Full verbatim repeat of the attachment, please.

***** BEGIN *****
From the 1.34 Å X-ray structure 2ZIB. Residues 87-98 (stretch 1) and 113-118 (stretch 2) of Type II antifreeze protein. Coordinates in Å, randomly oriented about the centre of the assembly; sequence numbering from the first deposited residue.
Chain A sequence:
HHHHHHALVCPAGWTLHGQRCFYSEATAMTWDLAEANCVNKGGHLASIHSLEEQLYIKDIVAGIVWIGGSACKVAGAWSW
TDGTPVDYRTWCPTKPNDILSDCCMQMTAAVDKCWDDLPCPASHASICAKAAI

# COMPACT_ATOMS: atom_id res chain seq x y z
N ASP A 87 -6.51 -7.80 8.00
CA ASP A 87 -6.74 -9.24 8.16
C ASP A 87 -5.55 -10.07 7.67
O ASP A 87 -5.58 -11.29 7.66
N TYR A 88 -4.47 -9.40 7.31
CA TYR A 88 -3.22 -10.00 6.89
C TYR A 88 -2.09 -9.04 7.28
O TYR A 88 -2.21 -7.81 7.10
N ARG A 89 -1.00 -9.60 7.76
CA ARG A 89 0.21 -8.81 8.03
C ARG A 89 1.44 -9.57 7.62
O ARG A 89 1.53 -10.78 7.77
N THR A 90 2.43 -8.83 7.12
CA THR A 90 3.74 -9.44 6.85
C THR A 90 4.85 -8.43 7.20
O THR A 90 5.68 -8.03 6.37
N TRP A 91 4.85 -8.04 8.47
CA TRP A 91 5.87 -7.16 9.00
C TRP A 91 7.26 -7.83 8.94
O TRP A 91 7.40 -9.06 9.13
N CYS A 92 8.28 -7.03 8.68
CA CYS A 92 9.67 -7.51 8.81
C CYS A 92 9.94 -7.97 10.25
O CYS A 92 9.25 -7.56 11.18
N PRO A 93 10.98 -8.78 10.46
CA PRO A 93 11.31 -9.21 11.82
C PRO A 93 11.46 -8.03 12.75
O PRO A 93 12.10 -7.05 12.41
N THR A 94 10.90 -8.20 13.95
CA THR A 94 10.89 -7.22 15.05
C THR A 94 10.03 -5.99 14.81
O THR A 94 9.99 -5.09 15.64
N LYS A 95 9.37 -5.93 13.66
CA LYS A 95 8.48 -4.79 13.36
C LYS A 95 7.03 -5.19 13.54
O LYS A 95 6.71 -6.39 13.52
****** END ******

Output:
From the 1.34 Å X-ray structure 2ZIB. Residues 87-98 (stretch 1) and 113-118 (stretch 2) of Type II antifreeze protein. Coordinates in Å, randomly oriented about the centre of the assembly; sequence numbering from the first deposited residue.
Chain A sequence:
HHHHHHALVCPAGWTLHGQRCFYSEATAMTWDLAEANCVNKGGHLASIHSLEEQLYIKDIVAGIVWIGGSACKVAGAWSW
TDGTPVDYRTWCPTKPNDILSDCCMQMTAAVDKCWDDLPCPASHASICAKAAI

# COMPACT_ATOMS: atom_id res chain seq x y z
N ASP A 87 -6.51 -7.80 8.00
CA ASP A 87 -6.74 -9.24 8.16
C ASP A 87 -5.55 -10.07 7.67
O ASP A 87 -5.58 -11.29 7.66
N TYR A 88 -4.47 -9.40 7.31
CA TYR A 88 -3.22 -10.00 6.89
C TYR A 88 -2.09 -9.04 7.28
O TYR A 88 -2.21 -7.81 7.10
N ARG A 89 -1.00 -9.60 7.76
CA ARG A 89 0.21 -8.81 8.03
C ARG A 89 1.44 -9.57 7.62
O ARG A 89 1.53 -10.78 7.77
N THR A 90 2.43 -8.83 7.12
CA THR A 90 3.74 -9.44 6.85
C THR A 90 4.85 -8.43 7.20
O THR A 90 5.68 -8.03 6.37
N TRP A 91 4.85 -8.04 8.47
CA TRP A 91 5.87 -7.16 9.00
C TRP A 91 7.26 -7.83 8.94
O TRP A 91 7.40 -9.06 9.13
N CYS A 92 8.28 -7.03 8.68
CA CYS A 92 9.67 -7.51 8.81
C CYS A 92 9.94 -7.97 10.25
O CYS A 92 9.25 -7.56 11.18
N PRO A 93 10.98 -8.78 10.46
CA PRO A 93 11.31 -9.21 11.82
C PRO A 93 11.46 -8.03 12.75
O PRO A 93 12.10 -7.05 12.41
N THR A 94 10.90 -8.20 13.95
CA THR A 94 10.89 -7.22 15.05
C THR A 94 10.03 -5.99 14.81
O THR A 94 9.99 -5.09 15.64
N LYS A 95 9.37 -5.93 13.66
CA LYS A 95 8.48 -4.79 13.36
C LYS A 95 7.03 -5.19 13.54
O LYS A 95 6.71 -6.39 13.52